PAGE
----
How YOU Can Help End Homelessness
NCH Fact Sheet #19
Published by the National Coalition for the Homeless, June 2008
While the causes and solutions to homelessness are complex, there is much that an individual or community group can do to help. No matter what your skills, interests, age, or resources, there are ways you can make a difference for some of the men, women, and children who are homeless. Volunteer work, advocacy efforts, financial or material contributions, and continued self and community education are all important and needed as we work our way to a solution. Some suggestions are listed below.
Volunteering your time to work directly with people experiencing homelessness is one of the best ways to learn about homelessness and help to meet immediate needs at the same time. There is a lot of “behind the scenes” work (filing, sorting clothes, cutting vegetables, etc.) to be done at shelters and other direct service agencies. Think about what you do best and the kind of setting in which you work most effectively—with individuals or groups, with men, women, or children, and so on. Then, call a few places, ask what help they need, and arrange for a visit. You can find a partial listing of service providers on NCH's Directory of Local Homeless Service Organizations at http://www.nationalhomeless.org/resources/local/local.html.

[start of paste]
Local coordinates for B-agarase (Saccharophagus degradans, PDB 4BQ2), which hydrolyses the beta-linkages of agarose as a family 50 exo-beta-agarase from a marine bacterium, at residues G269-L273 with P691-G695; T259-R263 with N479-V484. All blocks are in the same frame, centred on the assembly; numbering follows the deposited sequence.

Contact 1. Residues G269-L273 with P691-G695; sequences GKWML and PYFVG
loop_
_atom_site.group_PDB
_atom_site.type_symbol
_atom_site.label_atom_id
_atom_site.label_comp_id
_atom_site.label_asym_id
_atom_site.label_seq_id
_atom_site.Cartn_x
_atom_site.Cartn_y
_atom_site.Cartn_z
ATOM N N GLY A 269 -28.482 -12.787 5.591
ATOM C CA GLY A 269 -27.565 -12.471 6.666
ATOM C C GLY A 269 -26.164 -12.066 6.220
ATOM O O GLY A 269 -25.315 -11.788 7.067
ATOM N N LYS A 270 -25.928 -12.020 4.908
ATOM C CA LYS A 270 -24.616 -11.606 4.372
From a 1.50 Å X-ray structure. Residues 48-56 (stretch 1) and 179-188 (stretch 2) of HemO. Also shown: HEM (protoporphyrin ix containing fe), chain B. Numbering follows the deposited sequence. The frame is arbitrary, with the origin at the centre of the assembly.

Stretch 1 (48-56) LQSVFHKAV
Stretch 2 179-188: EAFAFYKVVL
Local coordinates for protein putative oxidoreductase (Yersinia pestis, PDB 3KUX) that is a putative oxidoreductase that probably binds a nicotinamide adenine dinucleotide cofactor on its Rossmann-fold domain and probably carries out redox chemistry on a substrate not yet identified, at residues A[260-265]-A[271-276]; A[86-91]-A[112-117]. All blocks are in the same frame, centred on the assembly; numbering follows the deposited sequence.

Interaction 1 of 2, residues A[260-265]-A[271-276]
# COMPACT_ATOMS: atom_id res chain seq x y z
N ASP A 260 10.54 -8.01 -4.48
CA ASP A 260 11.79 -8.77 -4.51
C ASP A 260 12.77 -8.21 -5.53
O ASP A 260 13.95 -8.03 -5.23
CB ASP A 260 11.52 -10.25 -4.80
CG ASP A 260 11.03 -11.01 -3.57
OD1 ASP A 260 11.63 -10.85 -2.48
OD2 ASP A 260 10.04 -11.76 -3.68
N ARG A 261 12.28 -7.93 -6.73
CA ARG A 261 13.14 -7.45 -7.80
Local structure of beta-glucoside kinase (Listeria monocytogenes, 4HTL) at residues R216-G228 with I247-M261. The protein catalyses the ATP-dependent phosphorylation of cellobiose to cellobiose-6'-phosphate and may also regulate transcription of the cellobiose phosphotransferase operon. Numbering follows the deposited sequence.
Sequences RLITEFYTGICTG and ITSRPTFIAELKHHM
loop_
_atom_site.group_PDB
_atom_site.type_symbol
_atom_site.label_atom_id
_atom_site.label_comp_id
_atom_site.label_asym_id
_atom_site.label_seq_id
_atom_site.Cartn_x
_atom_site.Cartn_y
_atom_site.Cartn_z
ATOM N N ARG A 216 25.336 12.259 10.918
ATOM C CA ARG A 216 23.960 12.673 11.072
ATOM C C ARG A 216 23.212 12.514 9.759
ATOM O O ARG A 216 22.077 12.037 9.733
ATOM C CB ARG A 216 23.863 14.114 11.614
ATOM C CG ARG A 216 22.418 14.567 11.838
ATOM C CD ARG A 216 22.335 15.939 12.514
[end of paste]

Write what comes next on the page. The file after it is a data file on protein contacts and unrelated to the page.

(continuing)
Be patient—many service providers are under-funded and understaffed. Staff members are often overwhelmed with trying to meet people's basic needs or coping with emergencies. Let them know how you can help, when, and for how long, and give them time to figure out how to work you in. Remember that service providers need help at all times of year—not just holidays—and will appreciate regular volunteers who can be counted on to show up. At the same time, don't commit to more than one visit or task until you're sure you have found a place to which you are able to make a long-term commitment.
Here are some ways you might help:
Work at a shelter. Take an evening or overnight shift. Help with clerical work such as answering phones, typing, filing, or sorting mail. Serve food, wash dishes, or sort and distribute clothes.
Help build or fix up houses or shelters. Check with your local public housing authority, or find the nearest chapter of Habitat for Humanity by calling (800) 422-4828 or visiting http://www.habitat.org.